Joe's GoodReads Rating
“Outside the tavern, the gods walked west along King Street.
- I wonder, said Hermes, what it would be like if animals had human intelligence.
- I wonder if they’d be as unhappy as humans, Apollo answered.
- Some humans are unhappy; others aren’t. Their intelligence is a difficult gift.”
Fifteen Dogs by André Alexis is a fictional novel that uses a modernized mixture of Greek mythology and Canadian society to spin a sort of allegory exploring the nature of human consciousness. The novel follows the lives of fifteen dogs who have been granted human consciousness and language for one year by the gods Hermes and Apollo on a drunken wager. The wager is found to be an ambiguous one: will the dogs be as unhappy as humans are?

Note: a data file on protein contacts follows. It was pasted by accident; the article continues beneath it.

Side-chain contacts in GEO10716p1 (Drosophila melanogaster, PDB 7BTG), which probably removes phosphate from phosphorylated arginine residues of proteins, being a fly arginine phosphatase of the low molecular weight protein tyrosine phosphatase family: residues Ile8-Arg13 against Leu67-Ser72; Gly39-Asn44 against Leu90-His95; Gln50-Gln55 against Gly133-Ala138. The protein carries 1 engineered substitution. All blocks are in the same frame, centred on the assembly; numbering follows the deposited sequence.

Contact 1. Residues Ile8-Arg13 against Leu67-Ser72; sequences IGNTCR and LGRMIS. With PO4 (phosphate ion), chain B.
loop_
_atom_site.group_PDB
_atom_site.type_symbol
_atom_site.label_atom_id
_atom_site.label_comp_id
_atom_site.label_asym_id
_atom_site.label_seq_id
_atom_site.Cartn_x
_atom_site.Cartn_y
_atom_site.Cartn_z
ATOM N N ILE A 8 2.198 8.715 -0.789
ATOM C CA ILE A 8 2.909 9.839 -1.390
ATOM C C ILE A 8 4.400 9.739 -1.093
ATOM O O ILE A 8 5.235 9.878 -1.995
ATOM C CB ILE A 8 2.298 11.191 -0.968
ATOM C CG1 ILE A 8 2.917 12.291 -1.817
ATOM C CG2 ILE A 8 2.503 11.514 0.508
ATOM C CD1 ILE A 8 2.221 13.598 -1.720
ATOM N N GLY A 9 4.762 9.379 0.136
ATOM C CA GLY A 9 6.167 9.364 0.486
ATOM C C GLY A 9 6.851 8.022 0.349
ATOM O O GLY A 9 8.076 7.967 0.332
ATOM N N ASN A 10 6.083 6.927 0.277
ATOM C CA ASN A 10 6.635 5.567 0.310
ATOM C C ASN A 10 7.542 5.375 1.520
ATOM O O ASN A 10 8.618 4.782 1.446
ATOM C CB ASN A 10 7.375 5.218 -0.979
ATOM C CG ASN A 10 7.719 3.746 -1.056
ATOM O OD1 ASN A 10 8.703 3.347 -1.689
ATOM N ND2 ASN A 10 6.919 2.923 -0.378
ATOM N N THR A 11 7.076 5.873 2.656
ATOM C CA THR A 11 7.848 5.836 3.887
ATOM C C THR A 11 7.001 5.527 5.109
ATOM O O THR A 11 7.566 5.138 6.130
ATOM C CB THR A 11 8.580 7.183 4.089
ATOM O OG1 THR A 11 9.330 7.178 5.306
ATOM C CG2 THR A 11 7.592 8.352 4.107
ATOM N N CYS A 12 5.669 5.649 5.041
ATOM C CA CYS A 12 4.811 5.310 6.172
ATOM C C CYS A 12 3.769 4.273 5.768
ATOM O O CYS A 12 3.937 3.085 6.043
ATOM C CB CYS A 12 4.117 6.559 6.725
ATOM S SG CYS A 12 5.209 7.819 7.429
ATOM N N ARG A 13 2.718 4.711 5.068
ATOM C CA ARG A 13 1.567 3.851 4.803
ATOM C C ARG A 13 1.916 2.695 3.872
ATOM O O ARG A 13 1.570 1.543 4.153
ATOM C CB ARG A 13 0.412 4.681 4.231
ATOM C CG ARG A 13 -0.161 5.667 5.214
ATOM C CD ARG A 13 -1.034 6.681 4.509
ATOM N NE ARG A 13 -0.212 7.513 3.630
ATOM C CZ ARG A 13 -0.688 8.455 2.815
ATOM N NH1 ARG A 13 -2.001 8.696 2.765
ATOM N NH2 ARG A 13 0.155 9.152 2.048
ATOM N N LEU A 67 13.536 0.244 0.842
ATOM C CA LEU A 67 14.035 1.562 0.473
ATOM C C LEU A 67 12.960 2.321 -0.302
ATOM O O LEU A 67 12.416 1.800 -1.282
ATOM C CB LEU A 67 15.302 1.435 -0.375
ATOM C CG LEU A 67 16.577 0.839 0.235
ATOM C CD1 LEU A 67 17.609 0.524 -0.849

I enjoyed this book for the most part. I gave it four stars because I generally save the fifth star for books that inspire me to conduct serious personal introspection. I don’t know that this book did that, though it was very interesting. I liked the way that each dog was markedly different from the others and how their personalities became expressed in a new dog-human hybrid culture. However, I did get a bit bored part-way through. On one hand, the overall story could have been boiled down into a short story, but, on the other hand, it could have been more interesting if it explored each dog’s journey more in depth. It focused on a couple of the dogs with a sort of disjointed and sometimes fading plot.
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